Excel 2010's conditional formatting feature is a super quick and easy way to find duplicate data in your spreadsheets.
Full article: Use conditional formatting to find duplicate values
Spreadsheet templates hold such promise. A good template can save you hours of time you would otherwise spend creating your own spreadsheet, and gives you the benefit of someone else's expertise. The sad fact though is that spreadsheet templates are fundamentally 'broken', and the concept of a good template is completely illusory.
Full article: A sad tale about spreadsheet templates
It's frustrating when Excel acts as if the active area of a worksheet is significantly larger than the actual area where you have data. Suddenly your scroll bars move you into uncharted areas, such as column
TX or row
In programming parlance, this is known as the "used range" of a worksheet. Fortunately, there's a quick and simple way to reset the used range when necessary.
Full article: Resetting the Last Cell in an Excel worksheet
FREQUENCY function was first created to calculate frequency distribution tables, which are needed for charting histograms. But the
COUNTIFS function offers more power, and it's easier to use.
Excel 2007 and Excel 2010 offers some new functions that go beyond the simple
COUNTIF as they allow you to test up to 127 conditions. The new functions are
AVERAGEIFS. (Excel 2003 does not offer
AVERAGEIF but Excel 2007 does). They are called the plurals due to the S at the end of the function.
Full article: SUMIFS
SUBSTITUTE function is an easy way to replace characters in an entry with something else. Here is an example of a cell with data entered...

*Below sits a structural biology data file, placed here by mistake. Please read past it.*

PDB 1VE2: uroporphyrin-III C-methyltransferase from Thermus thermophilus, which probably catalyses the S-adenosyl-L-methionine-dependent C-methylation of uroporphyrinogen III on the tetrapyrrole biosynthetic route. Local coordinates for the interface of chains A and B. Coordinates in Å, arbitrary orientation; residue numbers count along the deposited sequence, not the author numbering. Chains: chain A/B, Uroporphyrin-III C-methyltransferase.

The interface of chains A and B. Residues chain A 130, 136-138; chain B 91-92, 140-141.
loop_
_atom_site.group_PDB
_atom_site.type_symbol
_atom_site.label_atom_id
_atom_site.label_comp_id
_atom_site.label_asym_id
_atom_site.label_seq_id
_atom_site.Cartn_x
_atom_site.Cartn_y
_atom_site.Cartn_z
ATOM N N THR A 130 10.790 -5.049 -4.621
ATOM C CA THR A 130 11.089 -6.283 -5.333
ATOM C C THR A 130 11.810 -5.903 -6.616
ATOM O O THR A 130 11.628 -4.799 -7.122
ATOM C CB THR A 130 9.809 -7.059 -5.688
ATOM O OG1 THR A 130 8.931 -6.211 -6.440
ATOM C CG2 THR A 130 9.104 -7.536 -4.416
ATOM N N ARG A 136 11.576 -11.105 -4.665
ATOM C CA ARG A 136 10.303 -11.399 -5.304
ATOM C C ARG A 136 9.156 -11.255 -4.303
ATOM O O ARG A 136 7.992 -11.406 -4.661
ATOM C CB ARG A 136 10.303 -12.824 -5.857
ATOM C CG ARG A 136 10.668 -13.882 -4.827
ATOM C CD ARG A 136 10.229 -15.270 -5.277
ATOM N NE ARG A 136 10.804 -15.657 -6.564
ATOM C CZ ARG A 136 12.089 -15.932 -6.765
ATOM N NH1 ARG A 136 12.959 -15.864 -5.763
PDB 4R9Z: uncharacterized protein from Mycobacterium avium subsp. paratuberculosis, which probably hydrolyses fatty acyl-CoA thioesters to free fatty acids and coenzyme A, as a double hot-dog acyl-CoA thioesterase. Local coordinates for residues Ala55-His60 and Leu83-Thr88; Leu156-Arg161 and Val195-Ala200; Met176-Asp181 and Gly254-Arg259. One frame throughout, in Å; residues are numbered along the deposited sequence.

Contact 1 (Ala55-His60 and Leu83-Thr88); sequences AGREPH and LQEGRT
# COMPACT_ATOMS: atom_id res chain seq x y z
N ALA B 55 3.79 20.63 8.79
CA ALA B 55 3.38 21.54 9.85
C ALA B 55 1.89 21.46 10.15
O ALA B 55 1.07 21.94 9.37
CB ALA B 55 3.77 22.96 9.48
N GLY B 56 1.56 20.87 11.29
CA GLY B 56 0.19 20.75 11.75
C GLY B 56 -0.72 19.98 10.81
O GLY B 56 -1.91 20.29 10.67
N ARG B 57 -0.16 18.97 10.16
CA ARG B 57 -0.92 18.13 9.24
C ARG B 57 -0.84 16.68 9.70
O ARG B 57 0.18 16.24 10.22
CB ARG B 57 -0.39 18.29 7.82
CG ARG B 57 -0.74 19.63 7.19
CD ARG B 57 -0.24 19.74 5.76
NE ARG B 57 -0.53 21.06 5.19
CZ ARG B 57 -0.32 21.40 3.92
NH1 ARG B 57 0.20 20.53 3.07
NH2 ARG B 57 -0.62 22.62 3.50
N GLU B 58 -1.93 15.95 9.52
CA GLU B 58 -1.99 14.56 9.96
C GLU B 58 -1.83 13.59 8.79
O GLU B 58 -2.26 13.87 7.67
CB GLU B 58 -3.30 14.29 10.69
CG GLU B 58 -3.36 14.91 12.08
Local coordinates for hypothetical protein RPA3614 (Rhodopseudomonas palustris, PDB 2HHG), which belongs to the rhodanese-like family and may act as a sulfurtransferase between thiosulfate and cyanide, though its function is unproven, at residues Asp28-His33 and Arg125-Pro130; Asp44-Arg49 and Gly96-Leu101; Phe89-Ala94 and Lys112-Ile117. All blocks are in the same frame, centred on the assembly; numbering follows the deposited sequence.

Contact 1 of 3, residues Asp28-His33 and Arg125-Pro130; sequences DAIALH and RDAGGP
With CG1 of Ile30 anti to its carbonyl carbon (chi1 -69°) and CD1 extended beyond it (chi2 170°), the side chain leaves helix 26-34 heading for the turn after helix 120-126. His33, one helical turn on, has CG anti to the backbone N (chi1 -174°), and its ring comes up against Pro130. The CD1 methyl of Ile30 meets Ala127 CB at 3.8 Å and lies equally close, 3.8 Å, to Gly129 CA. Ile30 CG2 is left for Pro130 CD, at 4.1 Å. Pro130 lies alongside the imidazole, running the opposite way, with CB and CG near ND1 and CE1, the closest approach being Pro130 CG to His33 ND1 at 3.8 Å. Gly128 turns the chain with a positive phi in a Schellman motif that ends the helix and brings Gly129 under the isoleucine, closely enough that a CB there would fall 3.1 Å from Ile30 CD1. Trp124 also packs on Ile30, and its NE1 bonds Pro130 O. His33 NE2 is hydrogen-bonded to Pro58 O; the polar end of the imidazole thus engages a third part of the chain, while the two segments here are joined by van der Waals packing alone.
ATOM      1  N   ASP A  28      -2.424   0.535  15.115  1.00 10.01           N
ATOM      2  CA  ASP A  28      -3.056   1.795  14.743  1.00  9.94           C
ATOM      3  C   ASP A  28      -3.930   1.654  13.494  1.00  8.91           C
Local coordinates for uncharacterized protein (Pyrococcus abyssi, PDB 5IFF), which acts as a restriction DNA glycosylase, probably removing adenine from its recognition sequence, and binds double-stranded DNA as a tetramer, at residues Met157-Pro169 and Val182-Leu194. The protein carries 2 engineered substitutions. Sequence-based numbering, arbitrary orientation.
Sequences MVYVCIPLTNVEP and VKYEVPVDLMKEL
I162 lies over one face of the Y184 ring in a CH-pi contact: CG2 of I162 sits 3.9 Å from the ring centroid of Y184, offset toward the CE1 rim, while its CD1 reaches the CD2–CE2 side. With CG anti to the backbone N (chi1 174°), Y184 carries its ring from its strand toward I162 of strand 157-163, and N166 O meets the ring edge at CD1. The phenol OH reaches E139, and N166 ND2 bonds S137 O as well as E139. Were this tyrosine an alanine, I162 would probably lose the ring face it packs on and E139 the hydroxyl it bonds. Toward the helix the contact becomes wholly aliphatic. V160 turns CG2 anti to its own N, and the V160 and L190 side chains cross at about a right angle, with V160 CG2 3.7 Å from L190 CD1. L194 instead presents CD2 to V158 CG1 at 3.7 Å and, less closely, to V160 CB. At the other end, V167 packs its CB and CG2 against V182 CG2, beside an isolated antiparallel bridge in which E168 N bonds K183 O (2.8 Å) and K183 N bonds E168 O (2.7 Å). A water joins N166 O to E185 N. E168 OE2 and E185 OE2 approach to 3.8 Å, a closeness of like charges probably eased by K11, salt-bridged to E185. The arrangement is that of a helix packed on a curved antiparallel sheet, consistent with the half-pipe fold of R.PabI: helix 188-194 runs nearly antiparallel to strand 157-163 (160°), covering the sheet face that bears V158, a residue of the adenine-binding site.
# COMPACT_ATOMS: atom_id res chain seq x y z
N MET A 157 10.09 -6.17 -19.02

Full article: Not available
As an Excel programmer I get called in to a lot of scenarios where spreadsheets have failed, crashed or have just become too unreliable to use.
In a recent study by the University of Hawaii, it was discovered that over 80% of the world's spreadsheets contain errors. 70% of those errors affected results that were used in making business decisions.
After speaking to several other Excel programmers, I have compiled a list of the top reasons why spreadsheets fail to live up to a business's expectations.
Full article: 5 reasons your spreadsheets fail
I've set up a table with some team names that I want to use in a Data Validation list. The reason I formatted my list in an Excel table is because I want the range to dynamically update when I add or remove teams from the list.
Now, if you've ever tried to reference an Excel Table as your Data Validation lists... then you probably got the error: "The formula you typed contains and error". Here are two ways to fix this...
Full article: Excel Tables as source for data validation lists
Advanced Filters have a couple of advantages over regular filters:
- The filter criteria is contained on your worksheet so you can easily see what filters are applied. Whereas with AutoFilter you have to click on the down arrow to see what filters have been applied.
- Advanced Filters allow you to extract your filtered data to another place in your worksheet/workbook or extract a unique list of records.
Their downside is it's not as obvious that your data is filtered since they don't display drop-down lists for the column headers like regular filters.
Full article: Excel advanced filters